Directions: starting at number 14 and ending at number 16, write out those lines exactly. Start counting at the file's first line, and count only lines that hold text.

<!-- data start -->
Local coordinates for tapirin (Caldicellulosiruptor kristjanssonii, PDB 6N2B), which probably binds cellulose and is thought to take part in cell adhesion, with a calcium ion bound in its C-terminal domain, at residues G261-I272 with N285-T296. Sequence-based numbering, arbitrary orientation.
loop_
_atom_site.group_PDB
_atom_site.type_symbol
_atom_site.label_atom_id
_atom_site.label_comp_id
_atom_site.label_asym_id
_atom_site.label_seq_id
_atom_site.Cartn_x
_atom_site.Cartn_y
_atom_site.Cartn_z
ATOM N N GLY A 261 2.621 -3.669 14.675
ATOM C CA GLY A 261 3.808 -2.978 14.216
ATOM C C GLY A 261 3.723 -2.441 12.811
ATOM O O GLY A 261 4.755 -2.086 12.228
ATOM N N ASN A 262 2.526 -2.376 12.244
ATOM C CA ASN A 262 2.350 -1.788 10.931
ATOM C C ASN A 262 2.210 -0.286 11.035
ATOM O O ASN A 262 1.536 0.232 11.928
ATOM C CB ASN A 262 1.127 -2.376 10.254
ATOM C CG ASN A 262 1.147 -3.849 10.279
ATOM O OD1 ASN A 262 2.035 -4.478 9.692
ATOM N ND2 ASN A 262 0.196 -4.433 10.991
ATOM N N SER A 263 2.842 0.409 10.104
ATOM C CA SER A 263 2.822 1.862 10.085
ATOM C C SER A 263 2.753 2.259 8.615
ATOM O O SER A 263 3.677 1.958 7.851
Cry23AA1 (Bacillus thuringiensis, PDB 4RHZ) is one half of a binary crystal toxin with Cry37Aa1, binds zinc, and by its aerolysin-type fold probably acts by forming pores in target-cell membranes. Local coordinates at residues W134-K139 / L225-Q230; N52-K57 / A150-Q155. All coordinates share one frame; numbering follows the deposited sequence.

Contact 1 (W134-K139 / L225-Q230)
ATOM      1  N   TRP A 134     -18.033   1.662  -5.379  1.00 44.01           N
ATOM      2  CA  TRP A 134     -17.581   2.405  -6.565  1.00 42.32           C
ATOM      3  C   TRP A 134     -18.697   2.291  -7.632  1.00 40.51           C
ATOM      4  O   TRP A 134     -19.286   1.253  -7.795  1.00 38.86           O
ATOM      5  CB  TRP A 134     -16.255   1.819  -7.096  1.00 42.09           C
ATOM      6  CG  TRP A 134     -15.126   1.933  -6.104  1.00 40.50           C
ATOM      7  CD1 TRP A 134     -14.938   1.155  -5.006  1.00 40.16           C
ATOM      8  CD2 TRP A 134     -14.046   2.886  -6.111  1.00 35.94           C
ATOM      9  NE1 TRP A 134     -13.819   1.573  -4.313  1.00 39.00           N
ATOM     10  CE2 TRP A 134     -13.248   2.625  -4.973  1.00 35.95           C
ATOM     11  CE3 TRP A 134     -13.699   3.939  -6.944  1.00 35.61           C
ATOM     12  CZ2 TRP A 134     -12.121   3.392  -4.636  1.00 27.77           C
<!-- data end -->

ATOM C C GLY A 261 3.723 -2.441 12.811
ATOM O O GLY A 261 4.755 -2.086 12.228
ATOM N N ASN A 262 2.526 -2.376 12.244